You can even get ones you wear that look like a pager.
Link Posted: 8/4/2005 12:36:12 PM EDT
I heerd tell they sell a handheld detector at Dick's Sorting Goods that you just hold, look at an object, and press the button to detect nukuler boms.
Link Posted: 8/4/2005 12:41:47 PM EDT

Originally Posted By HELOBRAVO:
Lately everybody is worried about nukes in country but after the following, I really am not worried.
For the Super Bowl in New Orleans a few years ago there was a "hot" vehicle detected, by satellite, coming east down the interstate toward N.O.
Several teams who were on standby were dispatched to intercept this vehicle.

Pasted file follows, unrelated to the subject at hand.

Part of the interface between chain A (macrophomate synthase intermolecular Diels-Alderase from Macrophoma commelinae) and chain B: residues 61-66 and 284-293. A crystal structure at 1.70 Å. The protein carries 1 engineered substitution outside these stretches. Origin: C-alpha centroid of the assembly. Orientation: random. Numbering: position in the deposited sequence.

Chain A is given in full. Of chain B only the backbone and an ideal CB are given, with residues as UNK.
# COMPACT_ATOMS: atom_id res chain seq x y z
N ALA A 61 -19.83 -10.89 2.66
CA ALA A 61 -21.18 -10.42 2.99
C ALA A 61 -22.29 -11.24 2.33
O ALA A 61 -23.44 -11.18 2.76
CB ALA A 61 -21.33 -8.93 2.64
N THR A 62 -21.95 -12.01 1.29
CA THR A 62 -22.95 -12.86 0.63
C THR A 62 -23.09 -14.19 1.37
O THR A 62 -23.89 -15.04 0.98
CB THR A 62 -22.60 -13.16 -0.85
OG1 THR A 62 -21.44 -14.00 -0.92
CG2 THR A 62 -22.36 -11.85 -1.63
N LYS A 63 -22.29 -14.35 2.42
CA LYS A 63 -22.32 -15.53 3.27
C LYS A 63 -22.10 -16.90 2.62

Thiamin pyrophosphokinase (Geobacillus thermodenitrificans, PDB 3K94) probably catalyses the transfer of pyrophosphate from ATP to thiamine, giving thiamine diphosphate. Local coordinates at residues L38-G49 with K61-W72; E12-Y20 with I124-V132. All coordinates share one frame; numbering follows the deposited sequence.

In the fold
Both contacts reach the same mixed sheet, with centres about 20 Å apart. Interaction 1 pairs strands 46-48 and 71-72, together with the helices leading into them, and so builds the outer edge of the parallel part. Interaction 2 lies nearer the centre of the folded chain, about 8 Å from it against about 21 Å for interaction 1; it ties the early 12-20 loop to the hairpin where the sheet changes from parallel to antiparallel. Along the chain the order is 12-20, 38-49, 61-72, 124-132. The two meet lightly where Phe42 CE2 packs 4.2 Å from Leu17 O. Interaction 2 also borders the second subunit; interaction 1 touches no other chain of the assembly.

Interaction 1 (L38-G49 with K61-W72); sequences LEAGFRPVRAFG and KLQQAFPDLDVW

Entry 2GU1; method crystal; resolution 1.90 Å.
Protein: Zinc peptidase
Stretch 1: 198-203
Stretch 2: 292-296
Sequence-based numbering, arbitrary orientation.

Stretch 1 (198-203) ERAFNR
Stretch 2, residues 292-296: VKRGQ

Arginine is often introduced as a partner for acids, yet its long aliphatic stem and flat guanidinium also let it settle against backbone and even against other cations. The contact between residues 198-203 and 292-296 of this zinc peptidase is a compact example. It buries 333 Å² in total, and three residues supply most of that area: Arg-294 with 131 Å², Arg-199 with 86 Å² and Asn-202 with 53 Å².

It ended up being an old man who just had radiation treatment at MD Anderson in Houston.
This is fact. My father, who works closely with homeland security, told me about it.
As a side note, they had large diameter PVC pipe installed over the exits to deluge the crowd who would be running out if exposed to a dirty bomb....



I seriously doubt this story. Besides that IF we are talking about nuclear suitcase type nukes they would be shielded in the first place. You are talking about a 300 lb package including the shielding. This is public information not classified. At 300 lbs we are talking about a bomb which could be driven in a car to the detonation point.
Link Posted: 8/4/2005 12:42:49 PM EDT
Link Posted: 8/4/2005 12:49:24 PM EDT
Having been a NBC Specialist myself...


Link Posted: 8/4/2005 12:51:44 PM EDT
I think ... not.
Link Posted: 8/4/2005 1:04:43 PM EDT

Originally Posted By SmilingBandit:
$160 buys you one for you keychain.

www.securityandsafetysupply.com/department-supplies/detectors-1.html



Oh, I especially like the short-short.

Oh look! It's fatal!
Link Posted: 8/4/2005 1:08:51 PM EDT